My boys love cars and trucks. They dig in the dirt. They run around the house having sword fights and defeating zombie invasions. They like both pirates and ninjas. They also have a play kitchen, with a tea set and play food. They have fluffy toys and dolls and play at looking after babies. Last year, Big Brother spent weeks and weeks building The Ultimate Dollhouse out of shoe boxes, and then decorating it with matchstick furniture, frilly curtains, and artwork on the walls.
Both boys like trying on make-up and wearing my high heels. They also like making fart-noises at the dinner table.
Big Brother’s favourite colour has always been pink. He likes frills and sparkles and fairies. He likes having his nails painted. His ideal Treat Day is shoe shopping and a hair cut.
Or it was.
Because now he’s at school, everything’s changed.
His favourite colour isn’t pink anymore. Because “pink is a girl’s colour”.
He doesn’t like some of the music we used to listen to. Because “it’s girl’s music”.
He doesn’t want to hear stories about fairies and unicorns. Because they’re “girl stuff”.
He fights himself over his choice of clothes and activities. I can see it in his eyes and I can feel the tension in his body and the pain in his heart. And I can’t make it better.
I can tell him that boys can do whatever they want to do.
I can tell him that there’s no such thing as “boy stuff” and “girl stuff”.
But then he goes to school, and he argues with his friends, and he comes home feeling even worse than he did to start with.
“Mummy,” he said last month. “We were having a wedding in the sandpit today — not a real one, just a pretend one — and Schoolboy said that boys have to marry girls, and boys aren’t allowed to marry boys. And I said he was lying. And he said he wasn’t. But he was lying, wasn’t he?”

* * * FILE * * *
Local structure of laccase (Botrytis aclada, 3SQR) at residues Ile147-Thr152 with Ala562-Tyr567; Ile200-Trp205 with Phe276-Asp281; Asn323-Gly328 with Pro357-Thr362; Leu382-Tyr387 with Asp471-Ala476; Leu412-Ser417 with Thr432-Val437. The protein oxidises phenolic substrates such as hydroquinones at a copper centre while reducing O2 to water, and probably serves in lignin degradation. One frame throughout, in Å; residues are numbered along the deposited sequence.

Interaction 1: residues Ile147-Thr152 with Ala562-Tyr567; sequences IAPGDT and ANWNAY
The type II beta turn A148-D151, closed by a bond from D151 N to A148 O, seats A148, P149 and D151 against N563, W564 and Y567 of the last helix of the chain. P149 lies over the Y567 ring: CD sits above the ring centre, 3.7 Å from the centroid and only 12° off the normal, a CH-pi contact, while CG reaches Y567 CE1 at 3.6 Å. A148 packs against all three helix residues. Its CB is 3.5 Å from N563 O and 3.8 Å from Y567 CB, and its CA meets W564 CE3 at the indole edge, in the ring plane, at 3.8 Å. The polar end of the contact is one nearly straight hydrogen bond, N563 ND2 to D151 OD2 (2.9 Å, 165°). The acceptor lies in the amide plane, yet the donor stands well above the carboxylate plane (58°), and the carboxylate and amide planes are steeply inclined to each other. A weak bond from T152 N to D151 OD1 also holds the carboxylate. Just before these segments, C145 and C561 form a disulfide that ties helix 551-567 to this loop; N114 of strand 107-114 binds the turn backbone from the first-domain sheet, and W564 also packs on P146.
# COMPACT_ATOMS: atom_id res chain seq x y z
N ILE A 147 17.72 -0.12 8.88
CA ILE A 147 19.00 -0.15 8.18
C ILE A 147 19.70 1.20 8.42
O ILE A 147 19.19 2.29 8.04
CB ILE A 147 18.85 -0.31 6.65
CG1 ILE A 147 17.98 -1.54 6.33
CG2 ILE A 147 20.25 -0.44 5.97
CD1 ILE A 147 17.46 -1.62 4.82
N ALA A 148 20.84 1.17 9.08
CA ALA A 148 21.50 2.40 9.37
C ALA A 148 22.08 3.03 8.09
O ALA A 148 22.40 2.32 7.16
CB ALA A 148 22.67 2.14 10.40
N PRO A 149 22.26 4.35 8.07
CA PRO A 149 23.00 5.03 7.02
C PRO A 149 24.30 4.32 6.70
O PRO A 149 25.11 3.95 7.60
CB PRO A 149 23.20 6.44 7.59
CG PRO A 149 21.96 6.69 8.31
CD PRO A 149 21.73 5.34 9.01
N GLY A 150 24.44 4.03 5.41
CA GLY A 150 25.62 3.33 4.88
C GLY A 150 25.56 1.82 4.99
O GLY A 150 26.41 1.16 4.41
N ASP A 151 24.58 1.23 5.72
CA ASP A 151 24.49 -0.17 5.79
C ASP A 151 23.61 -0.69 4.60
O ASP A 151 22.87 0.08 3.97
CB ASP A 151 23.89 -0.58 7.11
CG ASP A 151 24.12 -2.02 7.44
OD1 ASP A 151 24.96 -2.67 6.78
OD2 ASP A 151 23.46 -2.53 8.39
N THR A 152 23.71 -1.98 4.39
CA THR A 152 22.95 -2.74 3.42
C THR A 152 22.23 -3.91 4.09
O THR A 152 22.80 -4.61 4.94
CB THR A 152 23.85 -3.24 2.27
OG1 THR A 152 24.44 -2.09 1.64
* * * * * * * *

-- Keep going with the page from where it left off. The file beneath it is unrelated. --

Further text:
Because he’s six. And there’s no shades of gray when you’re six.
It’s not the legal concept of marriage he’s talking about. It’s the wedding that happens at the end of every fairy tale, the wedding that means Love. With a capital L. So I said, “Well, most of the time boys fall in love with girls, and girls fall in love with boys. But sometimes boys fall in love with boys, and girls fall in love with girls. The important thing isn’t if they’re boys or girls. The important thing is the Love.”
“But Schoolboy’s parents said boys can’t marry boys.”
And then I’m stuck. Because I don’t want to tell my son that his friend’s parents are wrong. Or… anything else that will undoubtedly make its way back through the classroom to the parents in question. So instead I say, “Maybe his parents just don’t know any boys who love boys.”
And then he’s distracted by asking me about the boys I know who love boys, and the conversation trails off into me telling him stories of working in exciting places. Like retail stores.
And I don’t mind having those conversations. I expect to have many, many more conversations about love and sexuality over the coming years. Those conversations don’t make my heart ache.
My heartache is about gender roles.
It’s about my little boy feeling suddenly uncomfortable telling his friends he does ballet.
It’s about my little boy feeling ashamed for doing what he loves and being who he is.
It’s about my little boy coming to me a couple of days ago and saying, “Mummy, can I tell you something funny? Can you imagine (giggle) a boy wearing lipstick!”
And me not even realising why that’s supposed to be funny, and answering, “Yes.” And then waiting for the funny part.
But it wasn’t funny.
It wasn’t funny when I had to explain that boys are allowed to wear lipstick if they like it, and girls don’t have to.
I don’t like this sudden shift. I don’t like seeing my child having a great time playing with a toy, and then see him suddenly stop, put it down, and mutter that it’s a girl’s toy. I don’t like sending him out into the world and watching him struggle.
I don’t like it at all.
I wish I could wrap him up in love and paint his toenails bright rainbow colours and give him a ribbon for his hair and pink ballet shoes for his feet, and then let him run through the mud and build a city full of dinosaurs with lasers on their heads to fight the horde of brain-eating zombies about to attack.
I wish I could protect him from the gender-bias of the world. But I can’t. Not completely.
So I do what I can.
But I feel like I’m swimming against the tide.
I feel like I’m using an umbrella to protect him from a tsunami, while walking on a tightrope above shark-infested lava.
But, you know what?
I’m going to keep walking that line, holding my umbrella in front of us, until my boys are strong enough to walk it on their own.
Because no matter how hard it is, my boys are worth it.